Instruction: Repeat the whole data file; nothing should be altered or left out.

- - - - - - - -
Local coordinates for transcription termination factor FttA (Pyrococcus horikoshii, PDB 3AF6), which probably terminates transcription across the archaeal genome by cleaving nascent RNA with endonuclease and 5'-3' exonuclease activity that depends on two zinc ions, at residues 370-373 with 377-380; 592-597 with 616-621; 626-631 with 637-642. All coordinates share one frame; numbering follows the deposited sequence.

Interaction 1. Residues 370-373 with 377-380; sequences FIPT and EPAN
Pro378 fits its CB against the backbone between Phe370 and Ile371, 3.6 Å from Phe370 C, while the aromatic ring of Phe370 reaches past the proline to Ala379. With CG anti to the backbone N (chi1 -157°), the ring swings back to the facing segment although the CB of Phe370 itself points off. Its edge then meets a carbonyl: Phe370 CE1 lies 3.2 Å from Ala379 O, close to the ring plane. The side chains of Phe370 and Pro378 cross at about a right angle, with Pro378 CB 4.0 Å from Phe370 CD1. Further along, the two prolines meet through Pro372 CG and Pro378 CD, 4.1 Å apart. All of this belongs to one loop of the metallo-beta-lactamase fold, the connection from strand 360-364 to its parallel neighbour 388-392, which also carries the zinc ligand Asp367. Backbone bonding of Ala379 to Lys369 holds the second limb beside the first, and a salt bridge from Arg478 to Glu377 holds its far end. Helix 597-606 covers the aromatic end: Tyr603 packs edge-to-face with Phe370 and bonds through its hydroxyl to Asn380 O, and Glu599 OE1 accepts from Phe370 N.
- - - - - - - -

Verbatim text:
Local coordinates for transcription termination factor FttA (Pyrococcus horikoshii, PDB 3AF6), which probably terminates transcription across the archaeal genome by cleaving nascent RNA with endonuclease and 5'-3' exonuclease activity that depends on two zinc ions, at residues 370-373 with 377-380; 592-597 with 616-621; 626-631 with 637-642. All coordinates share one frame; numbering follows the deposited sequence.

Interaction 1. Residues 370-373 with 377-380; sequences FIPT and EPAN
Pro378 fits its CB against the backbone between Phe370 and Ile371, 3.6 Å from Phe370 C, while the aromatic ring of Phe370 reaches past the proline to Ala379. With CG anti to the backbone N (chi1 -157°), the ring swings back to the facing segment although the CB of Phe370 itself points off. Its edge then meets a carbonyl: Phe370 CE1 lies 3.2 Å from Ala379 O, close to the ring plane. The side chains of Phe370 and Pro378 cross at about a right angle, with Pro378 CB 4.0 Å from Phe370 CD1. Further along, the two prolines meet through Pro372 CG and Pro378 CD, 4.1 Å apart. All of this belongs to one loop of the metallo-beta-lactamase fold, the connection from strand 360-364 to its parallel neighbour 388-392, which also carries the zinc ligand Asp367. Backbone bonding of Ala379 to Lys369 holds the second limb beside the first, and a salt bridge from Arg478 to Glu377 holds its far end. Helix 597-606 covers the aromatic end: Tyr603 packs edge-to-face with Phe370 and bonds through its hydroxyl to Asn380 O, and Glu599 OE1 accepts from Phe370 N.